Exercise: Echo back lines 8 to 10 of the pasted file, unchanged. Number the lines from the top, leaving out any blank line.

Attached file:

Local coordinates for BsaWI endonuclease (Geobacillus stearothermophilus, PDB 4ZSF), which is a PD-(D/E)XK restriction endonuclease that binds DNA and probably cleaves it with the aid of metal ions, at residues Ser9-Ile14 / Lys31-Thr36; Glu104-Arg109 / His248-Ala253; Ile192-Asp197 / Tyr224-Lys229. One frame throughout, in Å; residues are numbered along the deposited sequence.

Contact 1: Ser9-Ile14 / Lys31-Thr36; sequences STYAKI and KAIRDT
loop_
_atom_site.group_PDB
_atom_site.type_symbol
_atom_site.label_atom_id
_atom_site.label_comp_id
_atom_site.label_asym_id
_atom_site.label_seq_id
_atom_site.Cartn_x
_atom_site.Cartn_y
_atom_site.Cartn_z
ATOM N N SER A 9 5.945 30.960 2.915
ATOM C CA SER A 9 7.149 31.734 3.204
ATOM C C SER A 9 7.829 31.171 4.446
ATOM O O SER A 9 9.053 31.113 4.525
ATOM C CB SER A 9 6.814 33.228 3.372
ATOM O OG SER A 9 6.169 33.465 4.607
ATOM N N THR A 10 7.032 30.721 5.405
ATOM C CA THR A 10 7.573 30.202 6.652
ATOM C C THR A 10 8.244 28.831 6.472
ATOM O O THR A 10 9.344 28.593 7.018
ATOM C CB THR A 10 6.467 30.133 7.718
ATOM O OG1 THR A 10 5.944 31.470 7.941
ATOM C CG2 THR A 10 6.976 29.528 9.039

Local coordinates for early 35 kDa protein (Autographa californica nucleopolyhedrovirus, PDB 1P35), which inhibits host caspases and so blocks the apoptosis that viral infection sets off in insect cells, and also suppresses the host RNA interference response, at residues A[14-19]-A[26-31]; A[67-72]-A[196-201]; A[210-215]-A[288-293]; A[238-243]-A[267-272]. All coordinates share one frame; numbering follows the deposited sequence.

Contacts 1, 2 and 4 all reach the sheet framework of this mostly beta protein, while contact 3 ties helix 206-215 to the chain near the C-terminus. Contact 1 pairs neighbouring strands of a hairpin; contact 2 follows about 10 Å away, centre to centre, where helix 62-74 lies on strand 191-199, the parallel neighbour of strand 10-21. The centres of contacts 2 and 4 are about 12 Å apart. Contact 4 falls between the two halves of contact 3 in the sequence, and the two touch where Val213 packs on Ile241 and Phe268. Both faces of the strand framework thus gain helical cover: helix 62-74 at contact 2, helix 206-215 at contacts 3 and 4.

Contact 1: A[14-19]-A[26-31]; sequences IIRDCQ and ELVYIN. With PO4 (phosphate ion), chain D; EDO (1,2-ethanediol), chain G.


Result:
_atom_site.label_asym_id
_atom_site.label_seq_id
_atom_site.Cartn_x